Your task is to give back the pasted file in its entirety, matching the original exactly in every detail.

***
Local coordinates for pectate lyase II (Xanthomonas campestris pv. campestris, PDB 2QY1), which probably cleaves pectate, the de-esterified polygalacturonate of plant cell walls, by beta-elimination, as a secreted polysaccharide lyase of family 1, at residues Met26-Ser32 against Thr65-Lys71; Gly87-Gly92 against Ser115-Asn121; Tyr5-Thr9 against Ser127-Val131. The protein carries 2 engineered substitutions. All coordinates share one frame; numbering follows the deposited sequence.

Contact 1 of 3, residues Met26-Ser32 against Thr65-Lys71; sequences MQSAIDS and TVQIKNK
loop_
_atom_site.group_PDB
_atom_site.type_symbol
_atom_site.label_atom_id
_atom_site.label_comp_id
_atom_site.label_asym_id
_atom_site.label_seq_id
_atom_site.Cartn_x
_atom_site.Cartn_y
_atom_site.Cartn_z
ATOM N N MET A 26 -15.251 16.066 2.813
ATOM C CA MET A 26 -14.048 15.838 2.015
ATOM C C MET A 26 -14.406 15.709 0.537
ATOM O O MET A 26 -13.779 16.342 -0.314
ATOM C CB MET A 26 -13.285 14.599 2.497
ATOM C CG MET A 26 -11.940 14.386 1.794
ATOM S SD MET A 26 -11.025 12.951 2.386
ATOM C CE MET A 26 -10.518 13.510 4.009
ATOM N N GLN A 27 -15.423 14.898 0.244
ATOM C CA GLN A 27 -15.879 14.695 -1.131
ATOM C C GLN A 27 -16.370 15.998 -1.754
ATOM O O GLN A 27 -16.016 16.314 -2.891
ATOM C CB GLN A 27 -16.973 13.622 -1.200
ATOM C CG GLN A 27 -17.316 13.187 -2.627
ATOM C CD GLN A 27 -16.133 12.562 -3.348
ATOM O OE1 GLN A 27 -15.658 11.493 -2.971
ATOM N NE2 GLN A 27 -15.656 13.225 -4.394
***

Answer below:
Local coordinates for pectate lyase II (Xanthomonas campestris pv. campestris, PDB 2QY1), which probably cleaves pectate, the de-esterified polygalacturonate of plant cell walls, by beta-elimination, as a secreted polysaccharide lyase of family 1, at residues Met26-Ser32 against Thr65-Lys71; Gly87-Gly92 against Ser115-Asn121; Tyr5-Thr9 against Ser127-Val131. The protein carries 2 engineered substitutions. All coordinates share one frame; numbering follows the deposited sequence.

Contact 1 of 3, residues Met26-Ser32 against Thr65-Lys71; sequences MQSAIDS and TVQIKNK
loop_
_atom_site.group_PDB
_atom_site.type_symbol
_atom_site.label_atom_id
_atom_site.label_comp_id
_atom_site.label_asym_id
_atom_site.label_seq_id
_atom_site.Cartn_x
_atom_site.Cartn_y
_atom_site.Cartn_z
ATOM N N MET A 26 -15.251 16.066 2.813
ATOM C CA MET A 26 -14.048 15.838 2.015
ATOM C C MET A 26 -14.406 15.709 0.537
ATOM O O MET A 26 -13.779 16.342 -0.314
ATOM C CB MET A 26 -13.285 14.599 2.497
ATOM C CG MET A 26 -11.940 14.386 1.794
ATOM S SD MET A 26 -11.025 12.951 2.386
ATOM C CE MET A 26 -10.518 13.510 4.009
ATOM N N GLN A 27 -15.423 14.898 0.244
ATOM C CA GLN A 27 -15.879 14.695 -1.131
ATOM C C GLN A 27 -16.370 15.998 -1.754
ATOM O O GLN A 27 -16.016 16.314 -2.891
ATOM C CB GLN A 27 -16.973 13.622 -1.200
ATOM C CG GLN A 27 -17.316 13.187 -2.627
ATOM C CD GLN A 27 -16.133 12.562 -3.348
ATOM O OE1 GLN A 27 -15.658 11.493 -2.971
ATOM N NE2 GLN A 27 -15.656 13.225 -4.394